ublk add -t {null|loop|qcow2} -n DEV_ID -q NR_HW_QUEUES -d QUEUE_DEPTH -u URING_COMP -g NEED_GET_DATA
           loop: -f backing_file [--buffered_io]
            default is direct IO to backing file
           qcow2: -f backing_file
ublk del -n DEV_ID [-a | --all]
ublk list [-n DEV_ID]

$ ldd .libs/lt-ublk (0x00007ffe57aa5000) => /home/opc/ubdsrv/lib/.libs/ (0x00007f392ce5e000) => /lib64/ (0x00007f392ca50000) => /lib64/ (0x00007f392ce50000) => /lib64/ (0x00007f392c6bb000) => /lib64/ (0x00007f392c339000) => /lib64/ (0x00007f392c120000) => /lib64/ (0x00007f392bd5b000)
    /lib64/ (0x00007f392cc70000)

Step 8. Install linux-6.0

In addition to the default kernel config settings, we will be enabling the following options:

* Support x2apic
* Virtio-scsi support
* Virtio network driver
* XFS filesystem support
* iSCSI Initiator over TCP/IP
* iSCSI Boot Sysfs Interface
* Userspace block driver (Experimental)

Extract the Linux kernel source we downloaded and apply the additional config options:

$ tar xvf linux-6.0.tar.xz
$ cd linux-6.0/
$ make defconfig

$ scripts/config --file ".config" -e CONFIG_X86_X2APIC \

$ make olddefconfig

Now it’s time to build the kernel. The option -j32 is provided to indicate we want to run 32 jobs in parallel during the build. This number usually reflects the number of CPUs available, which in our case is 32. If for instance you had 8 CPUs available, you could specify -j8.

$ make -j32 > /dev/null
$ sudo make modules_install
$ sudo make install

Increase the loglevel to 7, and re-generate grub. This helps diagnose if any hang/panic events occured during kernel boot.

$ cat /etc/default/grub
GRUB_DISTRIBUTOR="$(sed 's, release .*$,,g' /etc/system-release)"
GRUB_CMDLINE_LINUX="crashkernel=auto LANG=en_US.UTF-8 console=tty0 console=ttyS0,115200 rd.luks=0 rd.iscsi.param=node.session.timeo.replacement_timeout=6000 net.ifnames=1 nvme_core.shutdown_timeout=10 ipmi_si.tryacpi=0 ipmi_si.trydmi=0 libiscsi.debug_libiscsi_eh=1 loglevel=7 ip=single-dhcp crash_kexec_post_notifiers"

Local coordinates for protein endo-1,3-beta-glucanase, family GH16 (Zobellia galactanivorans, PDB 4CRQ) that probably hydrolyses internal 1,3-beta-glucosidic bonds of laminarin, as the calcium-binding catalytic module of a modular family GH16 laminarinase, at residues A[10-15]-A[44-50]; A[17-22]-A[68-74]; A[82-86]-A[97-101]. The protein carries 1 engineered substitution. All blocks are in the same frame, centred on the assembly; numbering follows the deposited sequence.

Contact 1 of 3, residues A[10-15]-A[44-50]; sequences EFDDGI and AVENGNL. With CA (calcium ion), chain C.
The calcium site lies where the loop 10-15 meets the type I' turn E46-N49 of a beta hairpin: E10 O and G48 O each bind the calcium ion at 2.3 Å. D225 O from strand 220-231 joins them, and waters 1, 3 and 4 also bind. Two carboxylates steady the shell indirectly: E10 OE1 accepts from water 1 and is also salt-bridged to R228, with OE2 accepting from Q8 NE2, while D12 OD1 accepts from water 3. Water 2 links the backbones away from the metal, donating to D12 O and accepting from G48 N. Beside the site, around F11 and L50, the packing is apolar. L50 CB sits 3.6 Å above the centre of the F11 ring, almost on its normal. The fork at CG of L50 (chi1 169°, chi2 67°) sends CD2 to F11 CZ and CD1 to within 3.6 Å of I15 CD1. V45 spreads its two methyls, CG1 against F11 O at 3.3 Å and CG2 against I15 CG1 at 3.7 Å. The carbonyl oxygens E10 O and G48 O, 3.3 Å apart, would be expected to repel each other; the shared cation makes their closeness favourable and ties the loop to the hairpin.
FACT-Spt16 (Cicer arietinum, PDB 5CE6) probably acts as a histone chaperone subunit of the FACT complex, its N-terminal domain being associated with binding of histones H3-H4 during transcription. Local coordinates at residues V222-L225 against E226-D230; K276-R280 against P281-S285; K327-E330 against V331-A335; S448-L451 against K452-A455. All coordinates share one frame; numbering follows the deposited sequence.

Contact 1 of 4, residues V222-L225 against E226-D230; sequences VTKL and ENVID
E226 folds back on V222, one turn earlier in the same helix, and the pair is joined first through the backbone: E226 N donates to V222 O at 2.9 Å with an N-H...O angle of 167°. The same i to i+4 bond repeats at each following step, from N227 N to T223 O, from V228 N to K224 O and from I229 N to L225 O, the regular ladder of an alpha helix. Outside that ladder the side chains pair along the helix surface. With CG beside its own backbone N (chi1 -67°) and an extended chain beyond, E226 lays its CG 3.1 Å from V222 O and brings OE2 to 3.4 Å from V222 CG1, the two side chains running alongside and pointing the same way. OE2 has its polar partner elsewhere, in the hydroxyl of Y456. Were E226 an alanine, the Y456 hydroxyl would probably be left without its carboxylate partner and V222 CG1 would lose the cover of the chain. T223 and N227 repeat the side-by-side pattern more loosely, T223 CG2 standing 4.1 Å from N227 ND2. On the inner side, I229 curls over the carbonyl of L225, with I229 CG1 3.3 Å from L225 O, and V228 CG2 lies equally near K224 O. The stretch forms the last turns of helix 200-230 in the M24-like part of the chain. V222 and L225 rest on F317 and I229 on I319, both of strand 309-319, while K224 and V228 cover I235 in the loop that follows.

root# grub2-mkconfig > /boot/efi/EFI/redhat/grub.cfg

Reboot into the new kernel, and once rebooted check the kernel version to ensure we are booted into the one we just built:

$ uname -r

Step 9. Test ublk

Create a raw image file:

$ sudo modprobe ublk_drv
$ dd if=/dev/zero of=/home/opc/disk.raw bs=1M count=100 oflag=direct

Lets now return to the folder containing ubdsrv source code in order to create a ublk disk with the below command. Notice we assign 8 queues to the ublk disk:

$ sudo ./ublk add -t loop -f /home/opc/disk.raw -q 8
dev id 0: nr_hw_queues 8 queue_depth 128 block size 4096 dev_capacity 204800
    max rq size 524288 daemon pid 4377 flags 0x0 state LIVE
    queue 0: tid 4379 affinity(0 8 9 24 25 )
    queue 1: tid 4380 affinity(1 10 11 26 27 )
    queue 2: tid 4381 affinity(2 12 13 28 29 )
    queue 3: tid 4382 affinity(3 14 15 30 31 )
    queue 4: tid 4383 affinity(4 16 17 )
    queue 5: tid 4384 affinity(5 18 19 )
    queue 6: tid 4385 affinity(6 20 21 )
    queue 7: tid 4386 affinity(7 22 23 )
    target {"backing_file":"/home/opc/disk.raw","dev_size":104857600,"direct_io":1,"name":"loop","type":1}

Once created we will now have the device /dev/ublkb0, on which we can create our ext4 file system:

$ ls /sys/block/ublkb0/mq/
0  1  2  3  4  5  6  7

$ sudo mkfs.ext4 /dev/ublkb0
mke2fs 1.45.6 (20-Mar-2020)
Discarding device blocks: done
Creating filesystem with 25600 4k blocks and 25600 inodes

Allocating group tables: done
Writing inode tables: done
Creating journal (1024 blocks): done
Writing superblocks and filesystem accounting information: done


In this article we demonstrate how to build and setup the ublk environment on Oracle Linux 8. As ublk was only recently integrated into the upstream Linux kernel, we provide guidance on how to build liburing and ubdsrv, including how to patch ubdsrv so that it will build on Oracle Linux 8. As a result we help developers gain a hands-on experience of using ublk. Although our usage of an OCI VM instance is not necessary, it does provide an easy means of setting up the ublk environment.

Dongli Zhang